The Digital Trends Defining the Customer Journey in 2018

2018 will be an exciting year in marketing, ushering in a handful of digital trends that will define the customer journey of the future. User interfaces will diversify Voice-based user interfaces, augmented reality, and a demand for frictionless experiences are changing the way consumers interact with brands says, Brian Byer, VP of Business Development, Blue Fountain Media

Amazon and Google are in a race to get their smart speakers into every household in America.The smaller versions of these devices, Amazon Echo Dot and Google Home Mini, come with remarkably affordable price tags which is helping to speed adoption. In fact, Google recently claimed to have sold more than one Google Home device every second since the Mini launched in October.

Until recently, we’ve been accustomed to interacting with our devices almost exclusively through the typing of commands. For now, text-based search remains predominant, but thanks to smart speakers and smartphones, voice search is making significant gains. In 2016, Google reported that 20% of mobile searches are voice-based, and ComScore estimates that by 2020, 50 percent of all searches will be executed via voice command.

Augmented reality will do more than entertain

The rise of voice user interfaces and conversational interfaces (chatbots) signals a shift in the way consumers will interact with brands on the web in the years to come. Rather than searching out and discovering products on our own, we will increasingly rely on assistants powered by AI to do the heavy lifting for us. Voice search is more likely to be question-based and, in the case of virtual assistants, encourages the return of a single result . Instead of typing “winter boots” and seeing a list of variably useful results, we will ask “what are the warmest winter boots?” and receive a clear answer. Over time this has the potential to change consumer expectations about the quality and relevance of search results and brand experiences. Convenience is key, and brands that can anticipate and meet consumer demands will win .

Visual search, though more nascent than voice search, will certainly become a factor in the very near future . High-profile launches like Google Lens promise to allow users to harness the power of their smartphone cameras to gather information. It isn’t hard to imagine a future where consumers can discover and shop seamlessly through visual search.

The most well-known uses of AR have thus far been designed for the purposes of entertainment (think: the 2016 phenomenon that was Pokémon Go). But AR is growing up and coming into its own. High rates of smartphone adoption and the ever-increasing sophistication of these devices have allowed AR to make inroads into the mainstream. The 2017 introduction of Apple’s ARKit is helping developers bring AR apps to market faster and at lower costs, which will lead to greater consumer acclimatization to the technology.

All focus will be on the quality of customer experience

Augmented reality can be put to real, meaningful use to create innovative experiences that help brands unify the customer journey across disparate channels. Take, for example, the IKEA Place app, which allows users to hold up their phone to their surroundings to see how a product will look and fit in their space. Though IKEA Place is novel, there’s a utilitarian quality to the app (not unlike the utilitarianism of the brand’s furniture). The app brings digital technology to a real-world setting and makes ecommerce more viable as a result. Ordering a coffee table online is less of a risk if you know it will look good next to the couch you already own.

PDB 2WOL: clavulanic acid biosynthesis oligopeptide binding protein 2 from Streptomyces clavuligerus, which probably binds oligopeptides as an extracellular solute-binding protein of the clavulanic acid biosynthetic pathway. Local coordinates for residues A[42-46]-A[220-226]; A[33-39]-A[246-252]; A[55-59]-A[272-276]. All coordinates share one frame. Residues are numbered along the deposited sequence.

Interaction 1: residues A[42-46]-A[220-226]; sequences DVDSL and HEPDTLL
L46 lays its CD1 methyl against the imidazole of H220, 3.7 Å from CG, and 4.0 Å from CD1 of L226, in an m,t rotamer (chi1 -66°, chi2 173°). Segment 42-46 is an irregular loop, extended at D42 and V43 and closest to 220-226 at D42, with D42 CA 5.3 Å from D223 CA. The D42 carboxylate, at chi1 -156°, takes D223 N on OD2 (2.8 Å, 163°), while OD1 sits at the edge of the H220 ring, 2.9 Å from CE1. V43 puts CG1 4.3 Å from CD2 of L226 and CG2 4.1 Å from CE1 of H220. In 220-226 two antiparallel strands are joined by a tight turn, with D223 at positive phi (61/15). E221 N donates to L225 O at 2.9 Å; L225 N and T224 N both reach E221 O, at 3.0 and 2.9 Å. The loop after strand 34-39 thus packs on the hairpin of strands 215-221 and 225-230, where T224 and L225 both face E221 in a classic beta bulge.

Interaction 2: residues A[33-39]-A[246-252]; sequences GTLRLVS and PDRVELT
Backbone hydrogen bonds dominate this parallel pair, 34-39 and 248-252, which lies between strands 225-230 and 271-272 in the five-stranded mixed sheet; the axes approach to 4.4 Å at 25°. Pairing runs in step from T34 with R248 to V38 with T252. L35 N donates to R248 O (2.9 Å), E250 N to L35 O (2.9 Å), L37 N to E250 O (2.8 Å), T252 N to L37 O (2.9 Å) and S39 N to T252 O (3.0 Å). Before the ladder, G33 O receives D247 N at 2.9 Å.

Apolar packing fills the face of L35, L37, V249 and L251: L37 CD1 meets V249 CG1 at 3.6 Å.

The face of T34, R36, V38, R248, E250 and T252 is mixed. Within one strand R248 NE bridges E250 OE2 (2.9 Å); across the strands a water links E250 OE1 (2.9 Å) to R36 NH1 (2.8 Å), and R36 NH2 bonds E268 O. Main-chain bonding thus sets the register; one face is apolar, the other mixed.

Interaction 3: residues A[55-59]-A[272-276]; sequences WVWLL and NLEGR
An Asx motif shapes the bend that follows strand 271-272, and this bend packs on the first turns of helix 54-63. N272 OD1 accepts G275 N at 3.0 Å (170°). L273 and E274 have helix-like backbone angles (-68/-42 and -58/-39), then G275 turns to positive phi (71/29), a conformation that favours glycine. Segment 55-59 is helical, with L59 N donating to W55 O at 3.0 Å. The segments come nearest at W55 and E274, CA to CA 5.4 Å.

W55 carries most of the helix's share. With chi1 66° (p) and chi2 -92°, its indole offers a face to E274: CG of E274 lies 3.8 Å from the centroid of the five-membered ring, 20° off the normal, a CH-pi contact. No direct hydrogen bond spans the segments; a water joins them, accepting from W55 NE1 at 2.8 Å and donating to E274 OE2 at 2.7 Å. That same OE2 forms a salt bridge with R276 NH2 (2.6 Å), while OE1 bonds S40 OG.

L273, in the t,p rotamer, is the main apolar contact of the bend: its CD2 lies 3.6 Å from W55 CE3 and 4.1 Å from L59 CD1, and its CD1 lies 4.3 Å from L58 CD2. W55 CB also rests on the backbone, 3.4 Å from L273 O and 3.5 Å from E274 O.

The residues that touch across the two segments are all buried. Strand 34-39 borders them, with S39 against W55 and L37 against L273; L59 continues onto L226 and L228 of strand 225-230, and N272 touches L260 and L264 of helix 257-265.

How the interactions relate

Experiential retail will own the day:

Approached from a different angle, AR can also be employed to improve the in-store experience. Smart mirrors in fitting rooms, for example, can help users explore how clothing will look under different lighting conditions. Or an app that lets consumers experience how specific makeup products will look on her face better enables her to shop online confidently and to reduce time spent aimlessly browsing in the store.

We know that the days of a straightforward customer journey are long behind us. As devices and shopping channels have proliferated, the customer journey has become less predictable . The result is that selling is increasingly about outpacing the competition in terms of exceptional customer experience .

Frictionless experiences will be the standard to strive for:

Shopping online is convenient, and it eliminates many of the pitfalls of traditional brick-and-mortar retail experiences (dark, cramped fitting rooms, cluttered racks and shelves that make it difficult to find products). It’s no wonder then that many brands have experienced brick-and-mortar sales slumps.

Cutting edge fashion brands like Reformation, however, are using technology to overhaul the process of trying and buying clothes in-store. Other brands, like Nike, Warby Parker, and Everlane, are working hard to create environments that marry digital convenience with compelling in-store experience.

All the attention paid to designing omnichannel marketing strategies boils down, in many ways, to figure out how to reduce friction in the customer journey. Just because brands consider online and brick-and-mortar stores to be separate channels, doesn’t mean that consumers see or treat them that way. When communication between channels is broken, consumers experience the breakdown as friction in the path to purchase.

The world’s most innovative companies are leading the way when it comes to making customer experiences as frictionless as possible. Voice commerce will be part of the frictionless revolution in 2018 and, if Amazon has anything to say about it, so will stores that dispense with the worst aspects of the shopping experience (i.e.; lines).


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